Understanding the 3 Basic Elements of Photography
Photography. What once was a skill for those seeking to pursue it as a career or hobby, now with the rise of social media it has become a much more widely desirable and useful skill to have. With the introduction of Instagram into our daily lives and constantly at our fingertips, we are consuming thousands of images daily and sharing our own too as every minute the platform is flooded with hundreds of thousands of beautiful photos from all around the world. Whether you are a social media influencer, a small business owner or just an average user sharing photos to friends and family, as active users on Instagram, learning and understanding the basic elements of photography and composition can drastically improve your photography skills and vision; therefore improving your presence on the platform. These skills are vital, particularly if you are or seeking to be an Instagram Influencer, or even as a small business owner, because remember, your images are your VENUE to reach millions of its users including potential followers and clients. Photography is the underlying foundation of the content creation process and a vital part for your digital marketing and branding strategies.
Understanding the 3 Basic Elements of Photography
Photography is all about light. To capture an image, it is all about having the correct exposure meaning a balance between the brightness and darkness of the photo. The exposure, or how much light your shot was exposed to, will determine the final image. Therefore, in order to create an image that is properly exposed, we use the three basic elements of photography- Aperture, Shutter Speed and ISO. These three settings all work conjunctly and will control and determine your final image.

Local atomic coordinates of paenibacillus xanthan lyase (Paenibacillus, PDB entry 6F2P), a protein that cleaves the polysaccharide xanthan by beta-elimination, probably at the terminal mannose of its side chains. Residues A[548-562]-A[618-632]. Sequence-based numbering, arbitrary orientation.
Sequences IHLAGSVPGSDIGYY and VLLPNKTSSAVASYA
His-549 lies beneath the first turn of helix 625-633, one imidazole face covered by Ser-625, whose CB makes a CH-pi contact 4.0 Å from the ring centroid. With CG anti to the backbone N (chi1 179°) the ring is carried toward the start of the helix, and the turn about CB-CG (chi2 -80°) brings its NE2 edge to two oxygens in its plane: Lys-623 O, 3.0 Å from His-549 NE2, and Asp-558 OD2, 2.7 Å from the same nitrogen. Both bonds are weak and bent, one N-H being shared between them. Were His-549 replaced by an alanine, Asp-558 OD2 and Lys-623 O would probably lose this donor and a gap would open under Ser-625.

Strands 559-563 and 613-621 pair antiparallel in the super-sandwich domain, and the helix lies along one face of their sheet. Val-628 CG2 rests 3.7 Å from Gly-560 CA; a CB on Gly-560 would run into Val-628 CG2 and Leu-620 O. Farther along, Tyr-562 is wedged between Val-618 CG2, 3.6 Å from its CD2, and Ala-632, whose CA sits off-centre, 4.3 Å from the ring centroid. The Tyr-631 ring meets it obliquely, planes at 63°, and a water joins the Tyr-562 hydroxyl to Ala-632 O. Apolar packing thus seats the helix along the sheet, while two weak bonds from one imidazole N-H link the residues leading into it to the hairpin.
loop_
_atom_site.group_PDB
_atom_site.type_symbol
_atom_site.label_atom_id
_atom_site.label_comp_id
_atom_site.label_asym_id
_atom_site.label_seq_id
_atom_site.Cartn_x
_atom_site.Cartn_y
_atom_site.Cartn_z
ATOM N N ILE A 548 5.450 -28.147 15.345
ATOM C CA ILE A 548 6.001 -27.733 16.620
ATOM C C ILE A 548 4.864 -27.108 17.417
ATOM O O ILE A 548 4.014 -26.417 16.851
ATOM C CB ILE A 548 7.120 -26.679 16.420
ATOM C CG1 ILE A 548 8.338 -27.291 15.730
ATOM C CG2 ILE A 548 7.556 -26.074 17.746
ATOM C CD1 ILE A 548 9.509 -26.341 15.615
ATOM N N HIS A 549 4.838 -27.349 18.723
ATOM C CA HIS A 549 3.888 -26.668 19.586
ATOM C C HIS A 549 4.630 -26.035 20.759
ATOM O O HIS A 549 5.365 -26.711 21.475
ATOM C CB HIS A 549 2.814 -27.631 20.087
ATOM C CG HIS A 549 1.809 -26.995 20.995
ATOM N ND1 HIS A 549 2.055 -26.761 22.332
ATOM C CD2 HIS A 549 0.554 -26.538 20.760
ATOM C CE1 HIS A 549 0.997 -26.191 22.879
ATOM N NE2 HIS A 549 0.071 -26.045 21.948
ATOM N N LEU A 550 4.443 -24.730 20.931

Aperture refers to the hole within your lens through which light travels into the camera body. With this setting you can basically control the size of the opening of light to determine the brightness of the image - how much or how little light you want to pass through the lens into your image. The smaller the aperture, the less amount of light is let through and conversely, the larger the aperture the more light passes through.
Aperture is measured in f-stops such as: f/2.8 or F2.8 (or simply 2.8 as displayed on your DSLR camera) and the number of stops is determined by your lens.
The SMALLER the number such as f/1.4, the MORE capable it is to capture more light as the opening is wider; therefore the brighter your image will be.
The LARGER the number such as f/7 will capture LESS light as the opening is smaller, therefore the image will be darker.
So remember, as the aperture widens (gets bigger), the f/number gets lower and more light is allowed into the camera.
Aperture and Depth of Field
Aperture not only affects the brightness of the image but it also affects the depth of field. Simply put, the depth of field is how much of your image is in focus or “sharp.” When shooting portraits or photos with an evident subject, in order for your subject to be the main focal point of the image, you would typically have a shallow depth of field - meaning that the background would be blurred, in contrast to when you are shooting landscape photos , you would typically have a deep depth of field so everything in the image is in focus.
The lower the stop such as f/1.8, the shallower the depth of field will be meaning that your background will be blurred and your subject will be sharp.
The higher the stop such as f/11 , the greater the depth of field will be meaning that all of your image including the background and the subject will be fully sharp.